Page last updated at 11:05 GMT, Monday, 12 May 2008 12:05 UK

Chasni curries favour over tikka

By Imtiaz Tyab
BBC News

Chicken Tikka Masala
Chicken Tikka Masala was said to have been conceived in Glasgow

Forget deep-fried, battered Mars bars, savoury haggis and... well, Irn-Bru.

Scotland lays claim to conceiving Britain's most popular dish.

And no, its not fish and chips.

It is Chicken Tikka Masala.

Sanjay Majhu, owner of the Harlequin Chain of Indian restaurants, said the mild curry was created decades ago in a Glaswegian kitchen by Asian immigrants catering to Western palates.

He said: "What they were trying to do was knock up a quick curry, so they used tomato soup.

"And they called it a Chicken Tikka Masala, because once you added the spices to the tomato soup all of a sudden it wasn't tomato soup, it was something else."

"But it's definitely one of those dishes that didn't come from India."

The popularity of Chicken Tikka Masala shows no signs of slowing down south of the border in England and Wales.

But there is a another curry threatening to take its crown in Glasgow.

It is called Chicken Chasni and in Sanjay Majhu's chain of Indian restaurants it easily outsells Chicken Tikka Masala 10 to one.

So just what is in a Chasni?

Sanjay said: "It doesn't taste like a curry. In fact it tastes like anything but a curry.

"In fact, it is more like a sweet and sour chicken, that the Chinese have.

"But it is an absolutely beautiful dish because it has Indian spices running through this sort of sweet and sourness.

"I'm just surprised it has become a number one."

Full Recipe for Chicken Chasni
Fry chopped onion, add teaspoon of turmeric and chilli powder
Add chicken - Stir until brown
Add mango chutney and tomato ketchup, equal quantities (about 200g), plus teaspoon fresh mint and teaspoon lemon juice
Simmer until chicken cooked, about 15 - 20 minutes
Add cream to taste

Word on the street has it, a former chef, now a restaurant owner, named Balbir created the Chasni.

I hit the streets of Glasgow to track him down.

And let's just say he was pretty easy to find.

After more than 30 years he is still in the curry trade running a restaurant called Balbir's.

He said the Chasni came from catering for people who did not think they liked Indian food.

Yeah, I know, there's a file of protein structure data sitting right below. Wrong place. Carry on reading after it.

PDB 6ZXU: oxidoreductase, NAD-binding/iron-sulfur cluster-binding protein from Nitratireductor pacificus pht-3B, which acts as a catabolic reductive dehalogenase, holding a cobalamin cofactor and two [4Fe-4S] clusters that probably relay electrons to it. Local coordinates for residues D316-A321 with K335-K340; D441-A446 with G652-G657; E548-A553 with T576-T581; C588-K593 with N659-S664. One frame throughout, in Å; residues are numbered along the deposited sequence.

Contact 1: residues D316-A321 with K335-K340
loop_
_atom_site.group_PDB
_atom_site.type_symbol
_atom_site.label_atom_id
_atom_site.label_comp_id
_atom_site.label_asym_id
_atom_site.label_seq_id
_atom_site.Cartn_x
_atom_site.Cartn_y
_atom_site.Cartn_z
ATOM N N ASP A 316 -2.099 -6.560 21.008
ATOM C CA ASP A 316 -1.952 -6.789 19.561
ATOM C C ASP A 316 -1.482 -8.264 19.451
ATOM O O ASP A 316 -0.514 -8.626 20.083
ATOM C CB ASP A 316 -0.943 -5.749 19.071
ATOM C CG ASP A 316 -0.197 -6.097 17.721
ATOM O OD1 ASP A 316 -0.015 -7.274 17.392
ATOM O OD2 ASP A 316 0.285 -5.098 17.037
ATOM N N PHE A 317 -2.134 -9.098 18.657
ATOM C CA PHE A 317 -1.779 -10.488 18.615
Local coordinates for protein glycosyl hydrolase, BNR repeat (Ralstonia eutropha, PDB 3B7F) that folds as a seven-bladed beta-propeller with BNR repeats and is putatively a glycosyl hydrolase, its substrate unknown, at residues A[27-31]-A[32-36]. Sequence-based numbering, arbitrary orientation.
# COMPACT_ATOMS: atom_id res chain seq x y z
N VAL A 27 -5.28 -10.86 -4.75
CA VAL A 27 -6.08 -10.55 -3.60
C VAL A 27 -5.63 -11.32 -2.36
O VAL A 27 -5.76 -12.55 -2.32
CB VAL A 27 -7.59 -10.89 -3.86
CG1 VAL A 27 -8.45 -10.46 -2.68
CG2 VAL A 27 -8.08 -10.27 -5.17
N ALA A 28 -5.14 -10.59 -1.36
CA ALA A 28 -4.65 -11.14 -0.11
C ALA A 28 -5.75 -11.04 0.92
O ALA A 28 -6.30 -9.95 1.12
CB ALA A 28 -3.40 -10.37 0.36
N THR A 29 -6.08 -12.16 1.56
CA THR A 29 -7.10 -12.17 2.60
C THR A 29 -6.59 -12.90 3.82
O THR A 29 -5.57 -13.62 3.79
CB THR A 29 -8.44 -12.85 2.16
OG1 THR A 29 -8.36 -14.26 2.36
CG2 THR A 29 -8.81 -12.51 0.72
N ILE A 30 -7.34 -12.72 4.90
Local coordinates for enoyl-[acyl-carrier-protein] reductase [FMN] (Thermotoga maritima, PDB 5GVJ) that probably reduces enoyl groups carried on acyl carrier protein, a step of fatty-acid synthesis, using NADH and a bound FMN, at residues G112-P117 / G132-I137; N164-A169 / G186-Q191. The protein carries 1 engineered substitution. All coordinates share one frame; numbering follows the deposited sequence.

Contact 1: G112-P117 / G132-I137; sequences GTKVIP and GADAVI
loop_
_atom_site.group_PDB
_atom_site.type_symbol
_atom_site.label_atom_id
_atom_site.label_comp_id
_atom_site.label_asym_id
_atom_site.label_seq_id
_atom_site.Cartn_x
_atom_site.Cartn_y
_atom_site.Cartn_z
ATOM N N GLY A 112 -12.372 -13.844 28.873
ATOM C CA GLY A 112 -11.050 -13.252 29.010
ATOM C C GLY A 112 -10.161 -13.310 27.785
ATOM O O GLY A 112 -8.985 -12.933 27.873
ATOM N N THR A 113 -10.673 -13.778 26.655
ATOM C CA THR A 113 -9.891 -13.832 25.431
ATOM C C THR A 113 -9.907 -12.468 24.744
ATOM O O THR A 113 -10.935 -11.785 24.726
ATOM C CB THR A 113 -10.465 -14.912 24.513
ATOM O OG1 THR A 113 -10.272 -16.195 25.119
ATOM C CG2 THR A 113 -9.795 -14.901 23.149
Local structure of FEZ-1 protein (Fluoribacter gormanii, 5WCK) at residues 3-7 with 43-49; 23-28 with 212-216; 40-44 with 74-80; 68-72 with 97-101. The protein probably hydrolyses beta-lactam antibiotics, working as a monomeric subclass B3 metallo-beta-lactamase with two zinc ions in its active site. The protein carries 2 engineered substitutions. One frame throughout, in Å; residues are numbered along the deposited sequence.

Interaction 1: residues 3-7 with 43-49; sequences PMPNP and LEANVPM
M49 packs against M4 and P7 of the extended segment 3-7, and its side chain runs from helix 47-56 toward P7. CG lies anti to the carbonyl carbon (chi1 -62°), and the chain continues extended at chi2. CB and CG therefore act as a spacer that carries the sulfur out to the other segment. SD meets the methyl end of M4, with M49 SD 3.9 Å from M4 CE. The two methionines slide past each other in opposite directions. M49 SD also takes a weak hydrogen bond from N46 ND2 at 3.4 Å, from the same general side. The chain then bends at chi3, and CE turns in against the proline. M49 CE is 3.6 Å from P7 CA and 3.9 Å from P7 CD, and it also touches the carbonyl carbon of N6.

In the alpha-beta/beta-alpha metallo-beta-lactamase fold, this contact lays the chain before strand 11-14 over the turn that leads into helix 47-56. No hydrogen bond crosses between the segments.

"The Chasni that is popular in Glasgow is my recipe. I created it in 1982," he said.

"I tend to experiment a lot in the kitchen. There were people who said, 'I can't eat Indian but I like Chinese', and that's how the Chasni came about.

"I tried a few different versions but the one that became the most popular wasn't the one I liked, it was too mild for me."

Truly Scottish

Having tried the sweet and sour Chasni myself, I wondered just why Balbir's brand of unique Indian cooking is so popular with Scottish diners.

Paul, who's been a customer for years, explained its success.

He said: "Balbir is not a follower. He tends to blaze his own trail and others follow him. If you are here you should come and try one. Because afterwards, you'll try another and another and will never leave."

And while Chicken Chasni is clearly a hit in Glasgow, you would be hard pressed to find it in curry houses outside of Scotland.

So for now, if you're looking for a truly Scottish culinary experience, forget haggis, tuck into a chasni.



FEATURES, VIEWS, ANALYSIS
Has China's housing bubble burst?
How the world's oldest clove tree defied an empire
Why Royal Ballet principal Sergei Polunin quit

BBC navigation

BBC © 2013 The BBC is not responsible for the content of external sites. Read more.

This page is best viewed in an up-to-date web browser with style sheets (CSS) enabled. While you will be able to view the content of this page in your current browser, you will not be able to get the full visual experience. Please consider upgrading your browser software or enabling style sheets (CSS) if you are able to do so.

Americas Africa Europe Middle East South Asia Asia Pacific